Hurricane Harvey weakens US auto sales in August
Just when most analysts expected August will bring the first net increase of auto sales in the U.S. market, Hurricane Harvey took its toll and slowed purchases towards the end of the month.
Sales of new cars and light trucks totaled 16.14 million at a seasonally adjusted annual rate in the eighth month of the year, down 2% compared to the 17.22 million in August 2016, according to Autodata Corp.
Harvey hurt demand in the Houston area — the ninth-largest vehicle market in the nation — cutting sales of new cars and trucks by an estimated 20,000 vehicles, according to analysis firm LMC Automotive.
But analysts expect sales to increase now that people with damaged cars will need to replace them quickly. In the month following Superstorm Sandy in 2012, vehicle sales in the New York area jumped 49 percent, said Jonathan Smoke, the chief economist for Cox Automotive to Associated Press.
General Motors Co. sales jumped 7.5% to 275,552 units. Demand of small SUVs like the Chevrolet Equinox jumped 47% for the month.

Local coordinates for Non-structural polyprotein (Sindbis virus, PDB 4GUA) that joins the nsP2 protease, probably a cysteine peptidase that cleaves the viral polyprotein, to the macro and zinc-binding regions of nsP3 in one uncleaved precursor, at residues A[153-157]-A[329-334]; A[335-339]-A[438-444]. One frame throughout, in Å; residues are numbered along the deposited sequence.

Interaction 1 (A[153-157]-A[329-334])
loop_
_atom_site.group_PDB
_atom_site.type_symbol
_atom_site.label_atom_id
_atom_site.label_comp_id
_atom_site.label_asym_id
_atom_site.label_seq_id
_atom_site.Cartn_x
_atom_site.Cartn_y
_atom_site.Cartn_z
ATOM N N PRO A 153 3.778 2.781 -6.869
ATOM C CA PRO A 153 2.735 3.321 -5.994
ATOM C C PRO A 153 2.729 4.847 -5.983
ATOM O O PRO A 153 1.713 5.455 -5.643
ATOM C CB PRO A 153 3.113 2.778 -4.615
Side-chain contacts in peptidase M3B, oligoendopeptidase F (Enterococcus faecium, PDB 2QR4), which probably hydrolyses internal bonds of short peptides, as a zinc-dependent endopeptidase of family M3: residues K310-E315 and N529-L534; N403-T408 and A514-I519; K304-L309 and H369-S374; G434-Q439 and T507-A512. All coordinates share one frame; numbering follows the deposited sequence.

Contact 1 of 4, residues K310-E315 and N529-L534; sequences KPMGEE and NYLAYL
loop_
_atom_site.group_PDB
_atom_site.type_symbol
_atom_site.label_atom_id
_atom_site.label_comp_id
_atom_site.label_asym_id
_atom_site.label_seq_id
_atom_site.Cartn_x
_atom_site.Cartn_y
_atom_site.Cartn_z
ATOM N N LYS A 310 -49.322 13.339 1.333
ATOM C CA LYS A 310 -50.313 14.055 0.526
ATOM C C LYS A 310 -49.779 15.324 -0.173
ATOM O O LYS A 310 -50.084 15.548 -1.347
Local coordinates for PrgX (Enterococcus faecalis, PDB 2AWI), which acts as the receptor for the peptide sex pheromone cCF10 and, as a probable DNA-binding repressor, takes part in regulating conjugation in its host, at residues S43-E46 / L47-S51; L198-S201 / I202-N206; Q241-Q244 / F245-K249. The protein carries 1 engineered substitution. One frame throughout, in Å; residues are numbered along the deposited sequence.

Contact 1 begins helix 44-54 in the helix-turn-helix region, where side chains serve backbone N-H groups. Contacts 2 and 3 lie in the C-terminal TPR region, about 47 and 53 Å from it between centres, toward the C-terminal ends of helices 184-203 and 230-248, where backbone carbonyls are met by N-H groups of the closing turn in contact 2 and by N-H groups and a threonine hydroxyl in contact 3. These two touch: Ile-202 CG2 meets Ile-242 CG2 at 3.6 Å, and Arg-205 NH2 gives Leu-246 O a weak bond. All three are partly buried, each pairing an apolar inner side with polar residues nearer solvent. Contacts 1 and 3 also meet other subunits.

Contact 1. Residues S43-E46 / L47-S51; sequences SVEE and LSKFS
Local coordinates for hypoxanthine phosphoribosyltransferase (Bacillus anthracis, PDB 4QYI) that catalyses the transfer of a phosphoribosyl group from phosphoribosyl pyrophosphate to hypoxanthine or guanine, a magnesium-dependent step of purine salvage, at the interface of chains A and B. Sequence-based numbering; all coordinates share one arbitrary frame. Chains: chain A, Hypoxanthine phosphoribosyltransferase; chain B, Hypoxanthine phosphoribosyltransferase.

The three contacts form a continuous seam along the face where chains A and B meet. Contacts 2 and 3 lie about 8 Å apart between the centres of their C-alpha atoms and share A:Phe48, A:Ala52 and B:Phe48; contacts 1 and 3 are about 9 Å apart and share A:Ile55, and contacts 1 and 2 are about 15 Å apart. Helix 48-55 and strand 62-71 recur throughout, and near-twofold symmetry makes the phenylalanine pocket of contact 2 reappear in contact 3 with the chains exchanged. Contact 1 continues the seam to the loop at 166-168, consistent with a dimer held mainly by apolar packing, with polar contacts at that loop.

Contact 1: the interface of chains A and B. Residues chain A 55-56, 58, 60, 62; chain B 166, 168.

Ford Motor Co. reported a 2%vdrop to 209,897 vehicles. Ford sold more than 77,000 F-Series pickups in August, a 15% gain over the same month of 2016.
Fiat Chrysler’s sales sinked 11% to 176,033 units. Sales of the company’s best-seller, the Ram pickup, dropped 7%.
Toyota Motor Co. said its sales rose 7% to 227,625 vehicles. Its car sales dropped 7%, but its SUV and truck sales hiked 19% thanks in part to strong sales of the RAV4 small SUV.
Honda Motor Co.’s sales fell 2% to 146,015 units. In a reverse of most other automakers, Honda saw increased car sales while sales of its trucks and SUVs fell.
Nissan Motor Co.’s sales fell 13% to 108,326 vehicles. Luxury Infiniti sales grew as that brand introduced new models, including the QX30 SUV. But Nissan brand sales fell 15%.